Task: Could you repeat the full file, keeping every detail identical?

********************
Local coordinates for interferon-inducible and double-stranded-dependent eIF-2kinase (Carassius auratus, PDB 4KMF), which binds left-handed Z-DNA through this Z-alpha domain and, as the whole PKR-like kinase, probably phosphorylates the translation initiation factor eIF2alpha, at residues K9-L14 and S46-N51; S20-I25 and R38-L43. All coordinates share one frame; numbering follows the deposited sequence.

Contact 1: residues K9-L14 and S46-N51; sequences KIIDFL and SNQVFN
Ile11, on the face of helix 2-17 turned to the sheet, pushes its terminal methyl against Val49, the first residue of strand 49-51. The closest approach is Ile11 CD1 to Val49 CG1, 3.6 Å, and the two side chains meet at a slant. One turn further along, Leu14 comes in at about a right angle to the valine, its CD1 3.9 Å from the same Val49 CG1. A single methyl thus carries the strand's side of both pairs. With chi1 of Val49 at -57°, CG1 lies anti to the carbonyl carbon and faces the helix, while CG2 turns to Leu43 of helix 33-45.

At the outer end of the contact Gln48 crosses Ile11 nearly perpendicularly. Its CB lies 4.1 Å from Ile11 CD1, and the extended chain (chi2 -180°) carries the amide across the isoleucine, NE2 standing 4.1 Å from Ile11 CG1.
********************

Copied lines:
Local coordinates for interferon-inducible and double-stranded-dependent eIF-2kinase (Carassius auratus, PDB 4KMF), which binds left-handed Z-DNA through this Z-alpha domain and, as the whole PKR-like kinase, probably phosphorylates the translation initiation factor eIF2alpha, at residues K9-L14 and S46-N51; S20-I25 and R38-L43. All coordinates share one frame; numbering follows the deposited sequence.

Contact 1: residues K9-L14 and S46-N51; sequences KIIDFL and SNQVFN
Ile11, on the face of helix 2-17 turned to the sheet, pushes its terminal methyl against Val49, the first residue of strand 49-51. The closest approach is Ile11 CD1 to Val49 CG1, 3.6 Å, and the two side chains meet at a slant. One turn further along, Leu14 comes in at about a right angle to the valine, its CD1 3.9 Å from the same Val49 CG1. A single methyl thus carries the strand's side of both pairs. With chi1 of Val49 at -57°, CG1 lies anti to the carbonyl carbon and faces the helix, while CG2 turns to Leu43 of helix 33-45.

At the outer end of the contact Gln48 crosses Ile11 nearly perpendicularly. Its CB lies 4.1 Å from Ile11 CD1, and the extended chain (chi2 -180°) carries the amide across the isoleucine, NE2 standing 4.1 Å from Ile11 CG1.